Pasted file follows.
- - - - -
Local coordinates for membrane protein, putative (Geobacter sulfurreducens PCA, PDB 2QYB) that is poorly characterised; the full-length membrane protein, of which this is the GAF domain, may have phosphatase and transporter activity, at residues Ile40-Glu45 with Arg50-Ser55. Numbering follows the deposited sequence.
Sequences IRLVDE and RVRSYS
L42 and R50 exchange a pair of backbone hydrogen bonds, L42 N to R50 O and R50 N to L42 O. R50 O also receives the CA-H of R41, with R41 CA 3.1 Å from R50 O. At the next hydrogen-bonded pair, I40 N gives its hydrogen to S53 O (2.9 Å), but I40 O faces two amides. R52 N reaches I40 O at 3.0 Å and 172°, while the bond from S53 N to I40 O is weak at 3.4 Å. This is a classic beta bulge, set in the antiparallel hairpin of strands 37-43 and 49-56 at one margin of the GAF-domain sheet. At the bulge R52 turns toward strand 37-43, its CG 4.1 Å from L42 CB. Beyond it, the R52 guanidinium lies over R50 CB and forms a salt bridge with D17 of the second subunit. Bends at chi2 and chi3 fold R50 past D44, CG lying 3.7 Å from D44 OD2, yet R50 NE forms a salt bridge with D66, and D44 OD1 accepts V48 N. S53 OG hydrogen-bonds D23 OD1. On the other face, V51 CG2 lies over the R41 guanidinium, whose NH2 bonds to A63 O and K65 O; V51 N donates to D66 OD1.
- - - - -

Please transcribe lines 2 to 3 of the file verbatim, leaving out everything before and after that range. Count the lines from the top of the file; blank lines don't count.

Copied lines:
Sequences IRLVDE and RVRSYS
L42 and R50 exchange a pair of backbone hydrogen bonds, L42 N to R50 O and R50 N to L42 O. R50 O also receives the CA-H of R41, with R41 CA 3.1 Å from R50 O. At the next hydrogen-bonded pair, I40 N gives its hydrogen to S53 O (2.9 Å), but I40 O faces two amides. R52 N reaches I40 O at 3.0 Å and 172°, while the bond from S53 N to I40 O is weak at 3.4 Å. This is a classic beta bulge, set in the antiparallel hairpin of strands 37-43 and 49-56 at one margin of the GAF-domain sheet. At the bulge R52 turns toward strand 37-43, its CG 4.1 Å from L42 CB. Beyond it, the R52 guanidinium lies over R50 CB and forms a salt bridge with D17 of the second subunit. Bends at chi2 and chi3 fold R50 past D44, CG lying 3.7 Å from D44 OD2, yet R50 NE forms a salt bridge with D66, and D44 OD1 accepts V48 N. S53 OG hydrogen-bonds D23 OD1. On the other face, V51 CG2 lies over the R41 guanidinium, whose NH2 bonds to A63 O and K65 O; V51 N donates to D66 OD1.